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A Christmas and New Year's wish list

National Pork Board Hog farm barns pigs FDS operation.JPG
We’ll not fondly remember 2020, but we need to recall its lessons often.

What would I like Santa and Father Time (or Baby New Year or, if you are into the classics, the Roman God Janus, who got a month named after himself!) bring this holiday season? The list is lengthy, but here are the ones that I think would bring the most prosperity and happiness to the U.S. pork industry.

  1.  A large dose of graciousness for everyone. The trouble, of course, is that this is like water – you can lead the proverbial horse to it, but you can’t make him drink.  I’m so tired of the vitriol and self-righteousness of our national and international discourses, and I think many or most of you are, too.  It’s just old, and someone has to “be the bigger person” if it is to ever stop. For now, I’m going to hope that President-elect Biden will be that person. I have to be honest and say that my expectations are low.  The primary reason?  Even if he is personally inclined to be a peacemaker, I’m not sure our current system will allow him to be so without vilification from his own supporters.  It’s sad when one can’t or won’t do the right thing, but I can understand that such actions would be risky, especially with the seeds of an insurrection already obvious.  It’s high time someone took the risk.  In the meantime, please make sure that you accept and give grace in your own personal dealings.  We normal people need to set a higher example for our so-called leaders.  It has to start somewhere.
  2. Millions more doses of highly effective coronavirus vaccines. This wish is both humanitarian and economic. Clearly, we need to stop the suffering and isolation that COVID-19 has wrought.  By the time you read this, 300,000 of our fellow citizens will have perished due to this disease.  Many of you have lost ones close to you, or at least haven’t been able to be with important people in your life.  I look forward to the day when those losses and separations end – and when we all return to the normal activities that drive our economy and create well-being for all citizens.  Economics and economies run on ACTIVITY, and the only way I see that getting back to normal is for confidence levels to return to normal. Little did we know how safe we were or how we could look ahead with some semblance of confidence. Hard times teach important lessons.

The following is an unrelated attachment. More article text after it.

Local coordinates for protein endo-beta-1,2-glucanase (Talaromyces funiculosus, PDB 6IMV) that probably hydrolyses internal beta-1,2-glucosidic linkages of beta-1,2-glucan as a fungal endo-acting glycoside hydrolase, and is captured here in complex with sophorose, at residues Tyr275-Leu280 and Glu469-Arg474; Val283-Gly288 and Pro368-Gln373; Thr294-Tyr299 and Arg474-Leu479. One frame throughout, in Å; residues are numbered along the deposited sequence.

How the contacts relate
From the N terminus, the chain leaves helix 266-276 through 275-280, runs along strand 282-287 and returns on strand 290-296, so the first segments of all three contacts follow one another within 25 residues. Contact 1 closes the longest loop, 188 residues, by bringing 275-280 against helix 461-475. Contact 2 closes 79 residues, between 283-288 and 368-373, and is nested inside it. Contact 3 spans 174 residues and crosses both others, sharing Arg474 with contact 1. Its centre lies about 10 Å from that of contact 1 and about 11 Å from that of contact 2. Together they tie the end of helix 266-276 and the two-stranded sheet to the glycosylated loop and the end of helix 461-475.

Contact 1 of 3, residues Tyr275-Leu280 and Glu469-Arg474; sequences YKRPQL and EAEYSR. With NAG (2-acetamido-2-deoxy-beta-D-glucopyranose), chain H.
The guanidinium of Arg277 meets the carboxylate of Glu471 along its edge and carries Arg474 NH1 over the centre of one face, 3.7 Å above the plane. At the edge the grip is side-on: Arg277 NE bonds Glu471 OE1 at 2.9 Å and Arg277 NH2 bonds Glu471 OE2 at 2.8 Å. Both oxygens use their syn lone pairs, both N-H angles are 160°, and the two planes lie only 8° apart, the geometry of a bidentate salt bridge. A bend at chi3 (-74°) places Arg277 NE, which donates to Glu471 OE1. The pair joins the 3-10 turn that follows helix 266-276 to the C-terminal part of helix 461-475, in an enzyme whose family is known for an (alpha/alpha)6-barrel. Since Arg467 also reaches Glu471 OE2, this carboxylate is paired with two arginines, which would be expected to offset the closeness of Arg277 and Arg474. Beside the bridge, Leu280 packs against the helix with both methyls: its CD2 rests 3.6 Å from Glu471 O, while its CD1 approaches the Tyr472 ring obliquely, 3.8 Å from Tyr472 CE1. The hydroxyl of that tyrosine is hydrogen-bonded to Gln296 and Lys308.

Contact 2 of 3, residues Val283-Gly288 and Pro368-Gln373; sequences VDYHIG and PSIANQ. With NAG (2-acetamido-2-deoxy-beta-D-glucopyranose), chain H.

3. Better, more accurate and dependable data.  Okay, I slipped into economist mode on this one, but we have seen this year what uncertainty really looks like and how uncertainty (quantifiable) can lead to risk (non-quantifiable). It would be nice to know exactly what is happening in China. I don’t hold out much hope for that, but it is a major player that is still pretty much a black box when trying to figure out how many pigs they have, how many people are sick, etc. etc. etc. I’m looking forward to an accurate “Hogs and Pigs” report on December 23.  I’m not saying the people at U.S. Department of Agriculture are bad, not good at what they do, incompetent or anything else—I have heard them be called all of these this year.  I don’t believe any of that. But, they have swung and missed pretty badly on two pitches that were likely impossible to hit. This next pitch is coming a little straighter and at something less than 95 mph.  Let’s see them knock it out of the proverbial ballpark.
  4. Sensibility in climate change policies. I’ll be the first to admit that I don’t know a lot of the nuances of this, but I do know it is something we are going to be neck deep in once again with Mr. Biden in the White House. The data are clear that the world is warming and that this warming is different than that of past long-term cycles. Some would argue those data are completely driven by the consumption of carbon-based fuels and delicious-tasting meat.  Others argue just the opposite.  To me, it seems silly to keep arguing if we can identify a few things that will make a difference. I’m sort of old fashioned; I really do believe people should be the key here, and I’m very confident that there is some low-hanging environmental fruit that can make a difference in the trends and place undue burdens on very few. Don’t let perfect be the enemy of good.